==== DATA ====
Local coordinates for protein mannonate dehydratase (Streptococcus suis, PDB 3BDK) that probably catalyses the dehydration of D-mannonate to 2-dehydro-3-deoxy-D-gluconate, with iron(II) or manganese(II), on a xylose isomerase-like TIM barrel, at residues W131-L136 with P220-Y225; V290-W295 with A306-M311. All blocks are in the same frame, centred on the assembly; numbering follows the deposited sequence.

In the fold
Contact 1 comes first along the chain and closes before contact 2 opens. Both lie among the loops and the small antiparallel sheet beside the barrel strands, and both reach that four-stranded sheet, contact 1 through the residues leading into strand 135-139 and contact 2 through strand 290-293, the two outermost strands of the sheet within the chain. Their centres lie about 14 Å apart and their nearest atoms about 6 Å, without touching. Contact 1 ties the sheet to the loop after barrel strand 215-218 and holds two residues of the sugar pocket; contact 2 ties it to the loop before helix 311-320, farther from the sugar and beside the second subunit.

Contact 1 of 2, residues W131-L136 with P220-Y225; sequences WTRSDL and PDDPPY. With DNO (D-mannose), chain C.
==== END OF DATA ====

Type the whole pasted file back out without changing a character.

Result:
Local coordinates for protein mannonate dehydratase (Streptococcus suis, PDB 3BDK) that probably catalyses the dehydration of D-mannonate to 2-dehydro-3-deoxy-D-gluconate, with iron(II) or manganese(II), on a xylose isomerase-like TIM barrel, at residues W131-L136 with P220-Y225; V290-W295 with A306-M311. All blocks are in the same frame, centred on the assembly; numbering follows the deposited sequence.

In the fold
Contact 1 comes first along the chain and closes before contact 2 opens. Both lie among the loops and the small antiparallel sheet beside the barrel strands, and both reach that four-stranded sheet, contact 1 through the residues leading into strand 135-139 and contact 2 through strand 290-293, the two outermost strands of the sheet within the chain. Their centres lie about 14 Å apart and their nearest atoms about 6 Å, without touching. Contact 1 ties the sheet to the loop after barrel strand 215-218 and holds two residues of the sugar pocket; contact 2 ties it to the loop before helix 311-320, farther from the sugar and beside the second subunit.

Contact 1 of 2, residues W131-L136 with P220-Y225; sequences WTRSDL and PDDPPY. With DNO (D-mannose), chain C.